From the hipster Mormon housewife bloggers of the early 2010s to the van life vloggers courting corporate sponsorships today, happy couples have served as more than a recurring set piece in the influencer industrial complex. Picture-perfect partnership and, eventually, family life form the basis of a lucrative market fantasy. These idealized, archetypal personas are too #blessed to stress about unpaid bills or unmet desires, let alone anything more nefarious. They want for nothing they can’t materialize into being; their apparent lack of yearning inspires yearning, in turn. 

It wasn’t so long ago that the bankability of relationship-centric, lifestyle creator content became understood by the general public. Writing in 2015 about the lifestyle blogger-turned-influencer Naomi Davis for The Cut, Jen Gann recalls her delayed realization that Davis’ blog, Love Taza, was less a public-facing diary of contented homemaking than a savvy commercial enterprise. “I felt stupid for not realizing how successful Naomi’s blog is,” Gann writes. “She, not her husband, was financially supporting their lifestyle with her lifestyle blog.” 

Nearly seven years later, the concept of the influencer has become so embedded within the collective imagination that Gann’s revelation reads like the relic of a distant era. Among my fellow millennial and Gen Z counterparts, it’s now taken for granted that any social media personality with a robust follower count and the barest modicum of conventional attractiveness is likely getting some monetary kickback for their outfits of the day. The division between an aspirational life and an aspirational performance of one is more porous than ever before.   

In a recent column for TechCrunch, the writer Safy-Hallan Farah argues that the ability to monetize one’s social media following is no longer incidental to an influencer’s appeal; it is their appeal. “Fans look up to [lifestyle influencers] not only because they want to live the same way but because they [also] want to monetize their own lives,” Farah writes. Somewhere over the course of the past decade, fulfilling the criteria for a hashtaggable #lifestyle — carving out a presence within an established sphere of influence — has become as desirable as any actual lifestyle, in and of itself.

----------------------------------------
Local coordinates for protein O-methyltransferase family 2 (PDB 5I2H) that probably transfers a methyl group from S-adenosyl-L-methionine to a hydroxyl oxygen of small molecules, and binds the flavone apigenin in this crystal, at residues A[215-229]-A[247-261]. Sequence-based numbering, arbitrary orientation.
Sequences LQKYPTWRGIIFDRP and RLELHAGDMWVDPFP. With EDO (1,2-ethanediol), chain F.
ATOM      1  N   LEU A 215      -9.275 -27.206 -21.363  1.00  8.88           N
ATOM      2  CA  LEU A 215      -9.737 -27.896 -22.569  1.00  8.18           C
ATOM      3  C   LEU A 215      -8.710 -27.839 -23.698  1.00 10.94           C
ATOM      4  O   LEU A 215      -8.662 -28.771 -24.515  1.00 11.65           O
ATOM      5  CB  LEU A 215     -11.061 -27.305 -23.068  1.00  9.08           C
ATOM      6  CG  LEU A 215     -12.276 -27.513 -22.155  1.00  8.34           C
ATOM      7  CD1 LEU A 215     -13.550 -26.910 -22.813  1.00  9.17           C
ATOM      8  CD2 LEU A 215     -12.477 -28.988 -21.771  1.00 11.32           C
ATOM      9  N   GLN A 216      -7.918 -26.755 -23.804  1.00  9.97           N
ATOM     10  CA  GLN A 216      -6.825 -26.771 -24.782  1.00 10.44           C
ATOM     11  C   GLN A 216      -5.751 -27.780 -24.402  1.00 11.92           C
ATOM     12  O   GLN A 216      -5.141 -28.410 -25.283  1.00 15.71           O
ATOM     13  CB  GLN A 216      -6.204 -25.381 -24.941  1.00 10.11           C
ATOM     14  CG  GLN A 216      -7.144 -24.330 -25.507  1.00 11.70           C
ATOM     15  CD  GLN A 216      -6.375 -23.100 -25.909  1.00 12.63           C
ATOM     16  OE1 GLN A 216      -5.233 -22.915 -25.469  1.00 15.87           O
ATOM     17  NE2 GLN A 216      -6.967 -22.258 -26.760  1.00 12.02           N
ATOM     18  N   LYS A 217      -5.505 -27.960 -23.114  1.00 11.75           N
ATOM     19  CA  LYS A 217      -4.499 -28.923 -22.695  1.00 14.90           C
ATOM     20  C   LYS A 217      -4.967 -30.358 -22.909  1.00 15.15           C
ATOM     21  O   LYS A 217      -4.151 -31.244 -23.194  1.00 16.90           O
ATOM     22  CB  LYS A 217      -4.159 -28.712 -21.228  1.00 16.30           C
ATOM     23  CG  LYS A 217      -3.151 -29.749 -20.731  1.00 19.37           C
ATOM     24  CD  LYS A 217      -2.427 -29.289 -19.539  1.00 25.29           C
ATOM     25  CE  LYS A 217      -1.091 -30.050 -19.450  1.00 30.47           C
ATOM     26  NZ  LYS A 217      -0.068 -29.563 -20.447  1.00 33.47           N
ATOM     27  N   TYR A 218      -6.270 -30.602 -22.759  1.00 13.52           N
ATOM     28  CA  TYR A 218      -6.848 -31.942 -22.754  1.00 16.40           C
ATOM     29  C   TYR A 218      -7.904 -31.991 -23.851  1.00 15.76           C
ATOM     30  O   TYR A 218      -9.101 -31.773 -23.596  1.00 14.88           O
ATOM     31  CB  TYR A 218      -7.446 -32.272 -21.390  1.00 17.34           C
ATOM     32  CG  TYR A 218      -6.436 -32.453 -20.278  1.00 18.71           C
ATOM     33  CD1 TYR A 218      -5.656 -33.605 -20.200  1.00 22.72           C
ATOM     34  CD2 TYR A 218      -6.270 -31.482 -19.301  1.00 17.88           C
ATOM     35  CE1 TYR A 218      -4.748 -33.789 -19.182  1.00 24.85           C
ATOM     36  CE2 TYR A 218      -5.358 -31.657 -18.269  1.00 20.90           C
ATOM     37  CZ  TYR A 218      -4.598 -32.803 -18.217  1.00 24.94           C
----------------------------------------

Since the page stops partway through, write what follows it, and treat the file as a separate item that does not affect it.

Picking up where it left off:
It’s a feat that’s easier said than done. Last month, Slate’s Heather Schwedel reported on the effect of Petito’s death among members of TikTok’s #VanLife community. Some felt that the case underscored public misperceptions of the actual work involved in making a living as a semi-famous, sentient ad. “People think that if they live in a van now, they’re just automatically going to get a following and be an influencer,” said one 24-year-old woman. 

The monetized relationship

Logistics notwithstanding, there’s a major profit incentive for young couples to at least try figuring out the tricks of the influence trade. Early last year, the digital marketing trade publication MarTech Series declared that so-called “power pairs” stood at the forefront of “a new wave of

influencer marketing

.” Though the article focuses primarily on influencers who pair up to form a united mega-brand, it speaks to the basic logic of any influencer couple’s appeal: They embody happiness and romance, which most onlookers are content to experience even vicariously. As a result, couples have a distinct advantage in facilitating an emotional connection “to [whatever] product or service they promote.”

For young couples seeking to leverage their relationships for financial gain, the potential for harm is baked right into the premise. The relationship is no longer just a relationship, but a professional endeavor. To extract oneself means surrendering a path to solvency, even if that path has not yet proved fruitful. The dynamic is ripe for exploitation by perpetrators of abuse. 

In a culture whose valorization of the nuclear family is rivalled only by its fetish for dollar-quantifiable achievement, the project becomes a compounded test of stick-to-it-iveness; endurance, an arbiter of work ethic. In this light, the tragedy of Petito’s death takes on an almost unbearable poignance.